Report was released for the February 10, 2010 Finance and Corporate Services meeting. Recommendations included "Direct Administration to pilot a public data catalog with the relaunch of City On-line expected in 2010 Q2".[12]

Site launched in late September 2010.



Edmonton is providing open data through the City of Edmonton Open Data Catalogue.



London, Ontario launched an open data catalogue (Open Data London) in September 2010.


Medicine Hat

Medicine Hat launched an open data catalogue in April 2011, there is some background information at Government/Open Data/



Mississauga has released data and will move towards providing the data sets in open formats.



The city's of Nanaimo, B.C.'s planning department has, over the past five years, steadily produced enough municipal data to warrant a Time magazine article on open-government, and been dubbed 'the capital of Google Earth'.[13] Working directly with Google, the city fed it a wealth of information about its buildings, property lines, utilities and streets. The result is, city data viewed through the Google Earth 3D mapping program.



City Council approved open data on May 12, 2010 and announced plans for a $50,000 apps contest.[14][15]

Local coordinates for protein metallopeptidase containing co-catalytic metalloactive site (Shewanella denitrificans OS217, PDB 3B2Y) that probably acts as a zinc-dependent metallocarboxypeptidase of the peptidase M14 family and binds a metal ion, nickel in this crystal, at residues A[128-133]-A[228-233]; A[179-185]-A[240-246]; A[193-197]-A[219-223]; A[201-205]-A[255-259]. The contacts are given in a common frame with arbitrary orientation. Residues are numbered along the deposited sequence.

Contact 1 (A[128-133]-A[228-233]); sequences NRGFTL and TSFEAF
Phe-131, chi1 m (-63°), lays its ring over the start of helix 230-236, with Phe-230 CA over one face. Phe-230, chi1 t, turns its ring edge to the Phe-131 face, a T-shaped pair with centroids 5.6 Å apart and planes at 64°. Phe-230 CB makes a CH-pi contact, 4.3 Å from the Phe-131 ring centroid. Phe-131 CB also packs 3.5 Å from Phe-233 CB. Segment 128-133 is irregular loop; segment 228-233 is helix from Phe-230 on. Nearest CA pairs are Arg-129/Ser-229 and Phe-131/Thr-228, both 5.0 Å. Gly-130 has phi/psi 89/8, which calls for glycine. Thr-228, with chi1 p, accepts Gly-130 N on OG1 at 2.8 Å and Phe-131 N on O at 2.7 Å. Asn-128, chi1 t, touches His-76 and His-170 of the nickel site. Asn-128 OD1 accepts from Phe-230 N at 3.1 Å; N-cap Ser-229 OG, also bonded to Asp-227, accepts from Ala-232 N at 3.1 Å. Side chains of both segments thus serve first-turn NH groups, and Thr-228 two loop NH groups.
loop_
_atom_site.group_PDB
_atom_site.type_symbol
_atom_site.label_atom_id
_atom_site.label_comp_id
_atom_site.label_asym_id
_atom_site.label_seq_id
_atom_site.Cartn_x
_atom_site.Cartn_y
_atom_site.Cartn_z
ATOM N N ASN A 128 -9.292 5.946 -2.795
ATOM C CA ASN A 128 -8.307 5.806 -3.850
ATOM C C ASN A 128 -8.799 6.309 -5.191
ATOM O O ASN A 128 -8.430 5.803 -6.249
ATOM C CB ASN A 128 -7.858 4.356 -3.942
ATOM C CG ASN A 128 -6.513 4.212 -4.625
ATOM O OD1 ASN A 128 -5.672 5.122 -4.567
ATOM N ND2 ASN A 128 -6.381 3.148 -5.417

Site: (en français )

The city also offers free public access to its internal mapping data via a site called eMap.

The Apps4Ottawa contest submission period ran from September 29, 2010 to January 3, 2011 [16] followed by a voting period and awarding of prizes.



In early April 2009, Toronto's mayor, David Miller announced plans to share city data at



Windsor, Ontario provides open data. "Windsor has joined a growing number of cities employing a philosophy and practice known as Open Data".[17]



In May 2009 Vancouver passed a resolution that states, "the City of Vancouver will freely share with citizens, businesses and other jurisdictions the greatest amount of data possible while respecting privacy and security concerns."[18]


Online Tools

Note: the following sites are unofficial; they are not sites created by Canadian governments.


Canadian Parliament

Note: remains the official Parliament site; some of these sites may not be completely synchonized with it.

Information and Advocacy

  • List is where the network discusses how levels of government can & should make civic information and data accessible at no cost in open formats to their citizens.